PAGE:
And the party isn’t just stuck in night mode: Saturday afternoon, the wealth of Seattle experimental labels is to be had as we host a Record Label Fair, sharing the limelight with our fellow purveyors of underground sounds. From Noon to Five at the Black Lodge eager music seekers can pick up wares from the likes of Medical Records, Translinguistic Other, Eiderdown, and Hanged Man, to name but a few, with DJs and a live performance.
Stage schedules and band bio’s forthcoming.
Debacle Fest 2014 Line-Up:
Gabriel Mindel Saloman (ex-Yellow Swans)
Spectrum Control (Dewey Mahood of Plankton Wat/Eternal Tapestry)
Gordon Ashworth (ex-Concern, Oscillating Innards)
Garek Druss (Story of Rats, Dull Knife)
LIMITS (Jason Anderson of Draft/Gift Tapes)
Timm Mason (Mood Organ, Midday Veil)
Chris Davis (Brain Fruit)
Gordon Ashworth has spent the better part of his musical career making sounds that feel like they could liquefy your lower intestines if the volume was just so, either by himself as Concern or as a member of groups like Knelt Rote or Vile Horrendous Aerial Bombardment. For his latest trick, he is re-releasing his limited run cassette s.t.l.a. on vinyl and digitally via Chicago label Orindal. The music on it is, in some ways, his most terrifying work yet, stretching out piano chords and long drones to their breaking point and wrapping in recordings captured during his day job as a taxi driver. This track is an equally creepy ode to American Primitive guitar stylings, with steely melodies ratcheted up in volume until the become almost unbearably fuzzy, each one drunkenly stumbling over the other and fighting for dominance.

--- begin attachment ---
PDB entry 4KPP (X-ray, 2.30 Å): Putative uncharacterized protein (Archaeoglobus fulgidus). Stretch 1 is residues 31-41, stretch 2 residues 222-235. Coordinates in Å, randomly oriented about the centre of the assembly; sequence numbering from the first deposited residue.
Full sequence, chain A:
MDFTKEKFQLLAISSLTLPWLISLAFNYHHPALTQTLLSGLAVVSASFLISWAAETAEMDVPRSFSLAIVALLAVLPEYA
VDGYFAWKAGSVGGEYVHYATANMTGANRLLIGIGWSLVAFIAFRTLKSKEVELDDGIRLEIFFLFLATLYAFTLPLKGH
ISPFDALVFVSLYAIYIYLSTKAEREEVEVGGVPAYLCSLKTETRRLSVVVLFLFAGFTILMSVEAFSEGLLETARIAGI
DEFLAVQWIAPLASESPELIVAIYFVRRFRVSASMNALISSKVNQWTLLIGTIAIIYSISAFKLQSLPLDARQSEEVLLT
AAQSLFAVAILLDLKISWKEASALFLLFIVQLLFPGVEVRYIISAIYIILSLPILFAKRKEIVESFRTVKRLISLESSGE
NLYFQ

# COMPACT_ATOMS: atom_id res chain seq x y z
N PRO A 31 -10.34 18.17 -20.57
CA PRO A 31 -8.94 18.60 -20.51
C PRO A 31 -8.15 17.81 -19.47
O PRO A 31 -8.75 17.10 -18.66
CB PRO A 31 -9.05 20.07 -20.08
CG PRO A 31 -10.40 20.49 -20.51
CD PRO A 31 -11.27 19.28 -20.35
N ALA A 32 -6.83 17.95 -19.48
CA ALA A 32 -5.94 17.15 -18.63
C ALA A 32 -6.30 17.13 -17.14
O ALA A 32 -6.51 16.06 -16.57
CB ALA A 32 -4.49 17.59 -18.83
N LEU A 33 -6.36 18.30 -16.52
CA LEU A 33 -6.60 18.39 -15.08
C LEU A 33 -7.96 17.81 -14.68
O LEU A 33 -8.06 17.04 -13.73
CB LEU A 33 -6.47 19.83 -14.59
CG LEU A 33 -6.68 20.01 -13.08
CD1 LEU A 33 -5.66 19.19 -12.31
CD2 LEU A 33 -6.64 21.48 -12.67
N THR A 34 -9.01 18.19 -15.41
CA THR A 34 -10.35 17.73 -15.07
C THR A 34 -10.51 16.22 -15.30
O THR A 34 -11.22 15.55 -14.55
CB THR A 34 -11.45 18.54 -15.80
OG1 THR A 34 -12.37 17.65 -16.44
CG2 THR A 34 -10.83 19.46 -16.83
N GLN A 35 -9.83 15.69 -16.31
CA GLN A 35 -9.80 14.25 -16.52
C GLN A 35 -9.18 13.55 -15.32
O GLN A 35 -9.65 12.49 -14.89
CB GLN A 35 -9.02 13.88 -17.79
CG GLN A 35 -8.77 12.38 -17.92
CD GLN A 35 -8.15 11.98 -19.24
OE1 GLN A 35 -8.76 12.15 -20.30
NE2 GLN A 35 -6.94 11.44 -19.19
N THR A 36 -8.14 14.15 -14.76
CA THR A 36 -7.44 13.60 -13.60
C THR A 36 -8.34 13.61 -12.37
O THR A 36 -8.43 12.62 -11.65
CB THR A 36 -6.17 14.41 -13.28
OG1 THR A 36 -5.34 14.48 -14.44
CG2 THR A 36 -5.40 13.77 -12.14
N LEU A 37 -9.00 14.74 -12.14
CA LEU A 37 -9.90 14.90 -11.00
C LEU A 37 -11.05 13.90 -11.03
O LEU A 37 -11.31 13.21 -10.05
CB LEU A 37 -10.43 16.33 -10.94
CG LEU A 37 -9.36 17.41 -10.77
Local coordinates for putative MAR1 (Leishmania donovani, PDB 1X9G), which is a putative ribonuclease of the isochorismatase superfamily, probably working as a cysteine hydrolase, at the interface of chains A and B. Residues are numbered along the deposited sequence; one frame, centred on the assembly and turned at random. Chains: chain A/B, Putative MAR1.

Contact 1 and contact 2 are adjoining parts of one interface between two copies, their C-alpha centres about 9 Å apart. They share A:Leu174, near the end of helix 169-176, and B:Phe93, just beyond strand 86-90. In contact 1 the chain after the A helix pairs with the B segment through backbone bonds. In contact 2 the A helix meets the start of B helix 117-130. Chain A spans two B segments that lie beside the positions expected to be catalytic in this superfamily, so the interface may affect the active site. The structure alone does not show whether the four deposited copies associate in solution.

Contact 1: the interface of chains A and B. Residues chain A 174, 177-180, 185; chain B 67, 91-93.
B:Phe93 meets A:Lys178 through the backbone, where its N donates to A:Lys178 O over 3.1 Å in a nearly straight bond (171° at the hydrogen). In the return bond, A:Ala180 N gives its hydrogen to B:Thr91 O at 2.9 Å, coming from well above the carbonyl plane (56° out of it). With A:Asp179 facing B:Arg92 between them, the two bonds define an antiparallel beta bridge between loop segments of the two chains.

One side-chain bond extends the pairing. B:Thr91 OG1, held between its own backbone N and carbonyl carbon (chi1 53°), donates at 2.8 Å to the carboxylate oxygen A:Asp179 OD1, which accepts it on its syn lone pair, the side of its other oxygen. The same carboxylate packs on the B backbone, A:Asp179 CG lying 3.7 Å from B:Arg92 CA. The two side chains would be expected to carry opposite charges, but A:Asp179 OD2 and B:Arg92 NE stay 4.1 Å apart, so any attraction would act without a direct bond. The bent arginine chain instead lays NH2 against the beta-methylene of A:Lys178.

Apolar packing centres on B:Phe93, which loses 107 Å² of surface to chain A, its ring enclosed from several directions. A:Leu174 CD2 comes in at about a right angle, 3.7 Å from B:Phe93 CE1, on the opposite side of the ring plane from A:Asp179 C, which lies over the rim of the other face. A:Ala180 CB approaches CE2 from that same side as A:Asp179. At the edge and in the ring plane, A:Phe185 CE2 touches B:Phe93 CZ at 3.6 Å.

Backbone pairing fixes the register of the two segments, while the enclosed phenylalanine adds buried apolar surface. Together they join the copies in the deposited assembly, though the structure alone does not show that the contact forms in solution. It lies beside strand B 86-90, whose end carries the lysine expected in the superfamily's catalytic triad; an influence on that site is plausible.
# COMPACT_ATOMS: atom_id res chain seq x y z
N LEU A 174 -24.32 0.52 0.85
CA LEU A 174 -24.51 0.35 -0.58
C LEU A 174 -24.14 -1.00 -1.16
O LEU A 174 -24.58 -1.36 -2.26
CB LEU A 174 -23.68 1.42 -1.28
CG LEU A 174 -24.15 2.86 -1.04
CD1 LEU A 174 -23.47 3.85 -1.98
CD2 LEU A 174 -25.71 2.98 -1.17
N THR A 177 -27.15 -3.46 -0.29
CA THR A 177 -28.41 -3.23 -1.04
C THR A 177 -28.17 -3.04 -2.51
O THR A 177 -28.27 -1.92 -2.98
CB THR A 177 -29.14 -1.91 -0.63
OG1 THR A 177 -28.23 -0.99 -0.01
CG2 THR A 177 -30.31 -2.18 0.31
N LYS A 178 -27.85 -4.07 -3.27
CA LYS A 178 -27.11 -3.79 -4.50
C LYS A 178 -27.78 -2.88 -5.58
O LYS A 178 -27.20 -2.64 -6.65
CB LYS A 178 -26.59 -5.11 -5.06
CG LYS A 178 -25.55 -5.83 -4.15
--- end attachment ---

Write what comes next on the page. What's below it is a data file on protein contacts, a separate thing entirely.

The oddball, rarely-used keyboard key title of this EP should give you Autechre/Aphex Twin fans an idea of what’s in store with its three tracks. The jitterbugging beats and slushy electronics that Sun Hammer trucks feel positively life-giving, sort of like Ed Harris breathing liquid in The Abyss. Just heavy enough to feel strange upon your first inhalation, but then it becomes so much easier to let sink into the bronchi. Okay, it’s a strange metaphor, but that’s exactly what I envisioned when spinning these tracks the first couple of times. Give it a listen and tell me what images it dredges up in your mind.
Another PDX Jazz Festival has come and gone, and just as it is most every year, it left me both elated and deflated. The big ticket concerts that I was able to see as part of my day job were, for the most part, just good enough with moments of brilliance sparking up among a lot of lukewarm expressions. With a lot of festivals of this kind, the real moments of inspiration were found in the small shows sprinkled throughout the event – like this stunning avant jazz set by the duo of Elliot Ross and Scott Cutshall. This all improvised performance was captured for posterity at the unusual venue of a hotel bar in SW. See if you can hear the audience getting restless as this pair creates dark tapestries of often-Middle Eastern-inspired guitar, electronics, and marimba.
Here’s a nice treat I tracked down just yesterday – a collection of tunes that sound like the broken remnants of a pop song trying to reassemble itself before getting stomped back into pieces. It’s the creation of a gent named Peter Falkson, about whom I know absolutely nothing. And as a longtime fan of Jandek, I’m very much okay with being in the dark on this. Especially when the music is this good.